When Senator Jacqui Lambie said on Q&A, “Anyone that supports Shari’a Law should be deported,” there were cheers from her Australian audience. But how many people understand how Muslims see Shari’a and how they practice it? As a non-Muslim majoring in Islamic Studies, I have seen through the lives of my practicing friends and through the interpretations of many Islamic Law scholars that depictions of Shari’a as some sinister threat to Western civilization are largely unfounded. Shari’a actually means ‘path to God’ and comprises a series of principles deemed necessary for an ethical existence. Mariam Veiszadeh, lawyer and social commentator, told me, “Whether it’s praying or avoiding alcohol, I practice Shari’a daily.” Yet Islam continues to be seen as monolithic, with the fundamentalist Saudi brand Wahhabism as its only legitimate interpretation. As these dangerous misrepresentations of Islam and Shari’a continue to rear their ugly heads, it’s becoming more important than ever for Muslims and non-Muslims alike to challenge these preconceptions.
The likes of Pauline Hanson and Jacqui Lambie would have us believe that Muslim Australians, who make up a mere 2.5 per cent of the Australian population, want to enforce Shari’a nationally. This mindset ignores that abiding by Australian law is part of Shari’a.
While in certain Western countries Shari’a courts have been implemented, particularly for family law, there is not widespread support for this from Australian Muslims. Sherene Hassan, former Vice-President of the Islamic Council of Victoria, explains that in her eight years as an Australian Muslim leader, not one person ever brought up the desire for Shari’a Law or any parallel legal system. Professor Adis Duderija highlights that other religious communities, such as certain Orthodox Jewish and Christian groups, have been able to incorporate elements of their religious laws into Western legal systems – however, the attention remains very specifically on Islam.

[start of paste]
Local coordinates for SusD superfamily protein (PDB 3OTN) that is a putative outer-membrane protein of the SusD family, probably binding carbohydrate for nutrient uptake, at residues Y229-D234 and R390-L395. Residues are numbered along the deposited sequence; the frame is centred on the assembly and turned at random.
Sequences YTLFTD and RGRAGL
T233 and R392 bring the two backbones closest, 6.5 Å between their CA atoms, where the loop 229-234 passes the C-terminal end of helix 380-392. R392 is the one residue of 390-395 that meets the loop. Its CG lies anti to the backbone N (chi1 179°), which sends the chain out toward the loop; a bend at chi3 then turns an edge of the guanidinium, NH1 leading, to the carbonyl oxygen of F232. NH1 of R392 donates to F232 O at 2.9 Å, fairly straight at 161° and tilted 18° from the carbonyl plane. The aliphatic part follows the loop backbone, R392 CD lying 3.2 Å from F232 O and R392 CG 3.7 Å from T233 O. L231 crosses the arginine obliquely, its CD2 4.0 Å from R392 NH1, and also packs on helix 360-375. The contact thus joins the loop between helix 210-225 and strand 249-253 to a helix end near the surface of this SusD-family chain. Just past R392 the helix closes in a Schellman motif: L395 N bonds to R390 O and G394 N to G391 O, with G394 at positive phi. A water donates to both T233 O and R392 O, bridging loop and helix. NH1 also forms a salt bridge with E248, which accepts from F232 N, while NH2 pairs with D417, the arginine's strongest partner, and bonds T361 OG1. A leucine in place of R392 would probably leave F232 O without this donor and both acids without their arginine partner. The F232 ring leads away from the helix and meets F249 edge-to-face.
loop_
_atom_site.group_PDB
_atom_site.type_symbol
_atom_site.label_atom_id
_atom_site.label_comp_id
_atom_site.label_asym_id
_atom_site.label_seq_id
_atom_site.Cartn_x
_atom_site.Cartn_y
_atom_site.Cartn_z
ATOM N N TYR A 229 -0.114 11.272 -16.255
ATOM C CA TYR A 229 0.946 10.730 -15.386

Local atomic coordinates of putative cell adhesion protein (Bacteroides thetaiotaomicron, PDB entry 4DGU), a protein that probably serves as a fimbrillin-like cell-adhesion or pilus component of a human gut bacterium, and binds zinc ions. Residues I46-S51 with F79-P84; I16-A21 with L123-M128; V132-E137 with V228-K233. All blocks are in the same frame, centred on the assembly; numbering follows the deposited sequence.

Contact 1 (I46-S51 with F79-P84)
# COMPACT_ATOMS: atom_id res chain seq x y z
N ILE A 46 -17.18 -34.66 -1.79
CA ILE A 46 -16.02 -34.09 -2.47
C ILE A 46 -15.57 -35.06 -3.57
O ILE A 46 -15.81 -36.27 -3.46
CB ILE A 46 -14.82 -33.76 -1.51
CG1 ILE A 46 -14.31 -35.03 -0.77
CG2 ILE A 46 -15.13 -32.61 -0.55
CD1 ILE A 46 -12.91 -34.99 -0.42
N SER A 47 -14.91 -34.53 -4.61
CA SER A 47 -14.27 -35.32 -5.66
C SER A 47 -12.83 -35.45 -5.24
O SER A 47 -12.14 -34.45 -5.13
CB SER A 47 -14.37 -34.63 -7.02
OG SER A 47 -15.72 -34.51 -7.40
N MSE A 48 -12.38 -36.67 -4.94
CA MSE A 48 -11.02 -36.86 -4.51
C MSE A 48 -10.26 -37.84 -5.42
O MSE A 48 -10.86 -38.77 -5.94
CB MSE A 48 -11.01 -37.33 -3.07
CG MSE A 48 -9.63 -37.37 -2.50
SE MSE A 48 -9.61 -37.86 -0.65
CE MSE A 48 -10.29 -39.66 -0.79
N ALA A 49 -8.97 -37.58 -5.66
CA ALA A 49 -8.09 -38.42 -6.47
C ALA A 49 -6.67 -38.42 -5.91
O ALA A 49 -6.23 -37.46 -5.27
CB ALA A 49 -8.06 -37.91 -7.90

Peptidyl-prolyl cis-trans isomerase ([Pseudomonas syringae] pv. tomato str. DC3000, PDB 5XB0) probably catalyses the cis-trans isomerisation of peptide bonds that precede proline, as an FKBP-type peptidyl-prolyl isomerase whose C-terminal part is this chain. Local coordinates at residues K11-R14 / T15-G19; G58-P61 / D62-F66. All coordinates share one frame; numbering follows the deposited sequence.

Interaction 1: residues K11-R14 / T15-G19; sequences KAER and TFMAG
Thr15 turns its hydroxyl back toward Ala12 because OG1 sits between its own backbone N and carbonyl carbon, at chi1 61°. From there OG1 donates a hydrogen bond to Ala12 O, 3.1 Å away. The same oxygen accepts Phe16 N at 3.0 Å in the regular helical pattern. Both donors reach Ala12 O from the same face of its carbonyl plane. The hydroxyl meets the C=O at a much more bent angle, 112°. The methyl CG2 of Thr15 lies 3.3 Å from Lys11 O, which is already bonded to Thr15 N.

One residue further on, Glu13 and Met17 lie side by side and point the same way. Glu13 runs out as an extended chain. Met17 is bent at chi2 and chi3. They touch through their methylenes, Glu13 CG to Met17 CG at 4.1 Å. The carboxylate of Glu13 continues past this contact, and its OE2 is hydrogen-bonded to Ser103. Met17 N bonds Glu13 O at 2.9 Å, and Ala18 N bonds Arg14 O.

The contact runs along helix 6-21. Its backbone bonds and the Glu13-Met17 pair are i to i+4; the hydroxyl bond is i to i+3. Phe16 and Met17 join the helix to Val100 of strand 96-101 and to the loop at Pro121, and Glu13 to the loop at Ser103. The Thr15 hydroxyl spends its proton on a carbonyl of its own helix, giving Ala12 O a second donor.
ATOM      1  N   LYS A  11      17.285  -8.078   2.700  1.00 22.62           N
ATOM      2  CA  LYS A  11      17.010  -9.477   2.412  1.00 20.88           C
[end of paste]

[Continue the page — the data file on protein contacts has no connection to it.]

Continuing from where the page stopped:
Hassan explains the wider public’s “hysterical response” is largely due to the abhorrent abuses of human rights carried out in the name Shari’a, viewed by most Muslims as a “departure from Islamic teachings”. She explains penal punishments are a “tiny aspect” of Shari’a with some punishments carried out today not existing in the Quran. She further argues that the Prophet stated that penal punishments should be avoided as much as possible.
Hassan outlines the true objectives of Shari’a as “preservation and protection of five things – a person’s life, their religion, their family, intellect and their property and wealth”.
So how is Shari’a practiced currently in Australia?
Zulfiye, Entrepreneur, Designer and Blogger
Islam is a religion and a way of life. There are some countries where only elements of Shari’a are implemented, such as the punishments and this can result in injustices occurring that actually go against what Shari’a stands for – justice and the peace of society. Shari’a sets guidelines for how to eat, pray and live; it’s a code of conduct by which to live my life. I focus mainly on things that affect me personally like fasting, praying and giving charity, and also things that affect other people, such as the way I treat others, dealing honestly with people and being a trustworthy person.
Sherene, Former Vice-President of Islamic Council Victoria and Director of the Board at the Victorian Islamic Museum
Abiding by Shari’a for me is largely personal. I pray five times a day, eat halal food and I cover when I leave the home. I try to be the best person I can be by always striving to have integrity in everything I do. I never lie or cheat and treat everyone how I would like to be treated. Like the Prophet Muhammad stated: “None of you have faith unless you love for others what you love for yourself.”
I try not to lose my temper and I follow the Quranic directive when I face abuse, “repel evil with good and you will turn an enemy into a friend” (41:34). I respect and have compassion for all of God’s creations and try to never judge a fellow human being. Other people may not need religion to encourage them to be good people and that’s their prerogative, no-one should be forced to practice religion. The Quran says there is no compulsion in religion (2:256), so I don’t force my beliefs on others. For me there is no conflict between being an observant Muslim and a proud Australian citizen.